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Perspectives on Part D Reform in 2020

February 20, 2020

If Congress or the Trump administration are able to enact any type of drug-pricing reform during 2020, it’s likely to be a redesign of Medicare Part D, industry experts tell AIS Health.

If Congress or the Trump administration are able to enact any type of drug-pricing reform during 2020, it’s likely to be a redesign of Medicare Part D, industry experts tell AIS Health.

In the Senate, tweaking the Part D benefit is part of a larger piece of bipartisan legislation (S. 2543), championed by Sens. Chuck Grassley (R-Iowa) and Ron Wyden (D-Ore.). From the House, there’s the sweeping legislation (H.R. 3) proffered by Speaker Nancy Pelosi (D-Calif.).

Both bills would implement out-of-pocket spending caps for Part D beneficiaries and considerably change how costs are divided up in the catastrophic phase of coverage. They would also require drug manufacturers to repay Medicare if certain Part B or Part D drug prices rise faster than inflation.

“If you look at both the House and the Senate bills that have been put forward here, those [Part D] designs look very similar to one another, so I’m somewhat optimistic that…maybe there’s an opportunity for that to move forward,” says Stacie Dusetzina, an associate professor of health policy at the Vanderbilt University School of Medicine.

However, Elizabeth Carpenter at Avalere Health contends that “it is unlikely in this environment that any drug pricing legislation would move as a standalone bill.” The most likely pre-election vehicle for a Part D redesign would be the health care extenders package that expires in May, she adds.

Gerard Anderson, a professor at Johns Hopkins University Bloomberg School of Public Health, is more optimistic. “Drug pricing is the No. 1 issue for most voters when they’re talking about health care,” he points out. “So they’re going to feel a strong pressure” to pass something in Congress. Given that dynamic, he says he expects the Wyden/Grassley bill is likely to pass this year.

In whatever form a Part D redesign passes, Dusetzina says the biggest winner would be patients. While manufacturers and health plans would be on the hook for more spending in the catastrophic coverage phase, “on net, it probably isn’t very harmful for any one entity,” she contends.

Radar On Market Access: Payers Try New Strategies to Control Diabetes Drug Costs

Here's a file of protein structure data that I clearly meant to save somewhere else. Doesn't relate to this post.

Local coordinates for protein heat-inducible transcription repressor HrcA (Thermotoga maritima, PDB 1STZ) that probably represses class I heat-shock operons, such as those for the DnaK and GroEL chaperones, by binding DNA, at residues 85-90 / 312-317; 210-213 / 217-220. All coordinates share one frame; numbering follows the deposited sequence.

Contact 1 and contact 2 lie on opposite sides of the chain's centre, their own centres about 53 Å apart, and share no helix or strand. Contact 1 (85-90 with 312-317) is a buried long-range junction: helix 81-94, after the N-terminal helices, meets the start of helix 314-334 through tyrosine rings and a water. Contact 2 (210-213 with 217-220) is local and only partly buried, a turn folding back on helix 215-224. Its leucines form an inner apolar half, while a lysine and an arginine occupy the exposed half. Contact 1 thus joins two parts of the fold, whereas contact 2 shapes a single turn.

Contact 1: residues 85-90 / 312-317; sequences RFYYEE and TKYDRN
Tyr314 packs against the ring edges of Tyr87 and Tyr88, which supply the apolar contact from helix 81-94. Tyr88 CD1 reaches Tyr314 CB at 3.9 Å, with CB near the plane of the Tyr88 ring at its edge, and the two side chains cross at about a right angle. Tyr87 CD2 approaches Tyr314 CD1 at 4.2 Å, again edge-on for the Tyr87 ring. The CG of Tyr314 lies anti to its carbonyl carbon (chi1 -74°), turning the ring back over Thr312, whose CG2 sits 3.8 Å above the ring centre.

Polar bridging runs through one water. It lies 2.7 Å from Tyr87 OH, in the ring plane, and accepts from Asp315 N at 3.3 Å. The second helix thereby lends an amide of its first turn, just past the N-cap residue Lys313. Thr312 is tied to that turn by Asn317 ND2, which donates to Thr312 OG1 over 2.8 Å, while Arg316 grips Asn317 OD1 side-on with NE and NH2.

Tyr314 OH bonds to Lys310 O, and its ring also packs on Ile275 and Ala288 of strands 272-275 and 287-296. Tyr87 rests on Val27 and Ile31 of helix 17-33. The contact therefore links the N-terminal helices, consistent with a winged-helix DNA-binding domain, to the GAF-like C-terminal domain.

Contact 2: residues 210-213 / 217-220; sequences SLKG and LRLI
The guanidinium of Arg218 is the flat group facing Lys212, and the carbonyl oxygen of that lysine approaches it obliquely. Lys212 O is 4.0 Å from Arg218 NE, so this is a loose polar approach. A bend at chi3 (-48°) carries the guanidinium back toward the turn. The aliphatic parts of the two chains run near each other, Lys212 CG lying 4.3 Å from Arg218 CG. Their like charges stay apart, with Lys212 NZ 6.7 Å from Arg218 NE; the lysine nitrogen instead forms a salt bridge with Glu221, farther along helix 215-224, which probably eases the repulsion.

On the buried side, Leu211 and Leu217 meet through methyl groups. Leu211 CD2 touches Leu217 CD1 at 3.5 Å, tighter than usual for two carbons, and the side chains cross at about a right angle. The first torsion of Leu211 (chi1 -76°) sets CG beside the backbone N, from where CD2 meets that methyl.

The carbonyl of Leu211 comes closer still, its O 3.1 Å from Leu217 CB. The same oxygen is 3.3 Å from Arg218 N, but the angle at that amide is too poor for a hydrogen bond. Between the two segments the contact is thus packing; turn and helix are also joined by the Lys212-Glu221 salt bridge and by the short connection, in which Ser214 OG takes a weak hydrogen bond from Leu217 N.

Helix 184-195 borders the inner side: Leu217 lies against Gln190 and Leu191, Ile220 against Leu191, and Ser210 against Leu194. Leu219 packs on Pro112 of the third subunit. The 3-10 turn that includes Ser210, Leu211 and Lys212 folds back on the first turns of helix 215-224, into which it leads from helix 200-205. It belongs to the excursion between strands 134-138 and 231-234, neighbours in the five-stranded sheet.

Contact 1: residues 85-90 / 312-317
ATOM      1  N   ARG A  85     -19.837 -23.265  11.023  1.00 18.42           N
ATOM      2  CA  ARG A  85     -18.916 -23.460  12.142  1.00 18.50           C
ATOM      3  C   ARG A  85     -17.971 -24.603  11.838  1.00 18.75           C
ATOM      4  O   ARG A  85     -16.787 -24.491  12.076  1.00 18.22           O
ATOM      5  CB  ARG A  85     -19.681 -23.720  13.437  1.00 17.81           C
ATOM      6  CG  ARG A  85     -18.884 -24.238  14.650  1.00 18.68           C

February 20, 2020

With the cost of diabetes drugs still growing, PBMs and payers are looking for more innovative strategies to hold down costs, AIS Health reported. For some, that might include a strategy similar to the one recently unveiled by CVS Health Corp.’s Caremark unit. The plan, called RxZERO, offers a slimmer formulary for the diabetes drug class, but with no out-of-pocket costs for members.

With the cost of diabetes drugs still growing, PBMs and payers are looking for more innovative strategies to hold down costs, AIS Health reported. For some, that might include a strategy similar to the one recently unveiled by CVS Health Corp.’s Caremark unit. The plan, called RxZERO, offers a slimmer formulary for the diabetes drug class, but with no out-of-pocket costs for members.

Mike Schneider, a principal in the commercialization and market access practice at Avalere Health, says the plan is innovative. “You’ve seen Express Scripts do something where they’re offering specific insulins at very low out-of-pocket costs, but this is the first time I’ve seen a PBM come up with a way to eliminate out-of-pocket costs completely,” he tells AIS Health.

With the elimination of copays and other cost-sharing payments for diabetes drugs, CVS is betting members will better adhere to drug regimens and potentially avoid unnecessary hospitalizations and other services.

But these types of plans might not work for all member populations. Marc Guieb, a pharmacy consultant at Milliman, Inc., says member satisfaction can play a part in whether a plan sponsor goes this route, or sticks to a more traditional strategy that places higher-cost drugs in a step therapy plan.

The market for diabetes drugs is tight, with a few big manufacturers that all have similar prices. But there’s one new player, Civica Rx, that’s aiming to change that. In January, 18 plans in the Blue Cross Blue Shield Association joined with Civica Rx to produce up to 10 generic drugs at low cost by 2021.

Included in the partnership is Blue Shield of California, where Alison Lum is the vice president of pharmacy services. “The way that we’ve managed [drugs] in the past probably won’t get us to be sustainably affordable in the future,” Lum says. “We have to think about new ways of doing things.”

Radar On Market Access: Some Experts Question Legality of Closed Medicaid Formularies

February 18, 2020

As part of long-awaited guidance that CMS issued to states on Jan. 30 outlining how they can test-drive a fixed federal Medicaid budget and more program flexibilities, the Trump administration invited states to try out something else that hasn’t been done before: implement a closed drug formulary for a portion of their Medicaid population, AIS Health reported.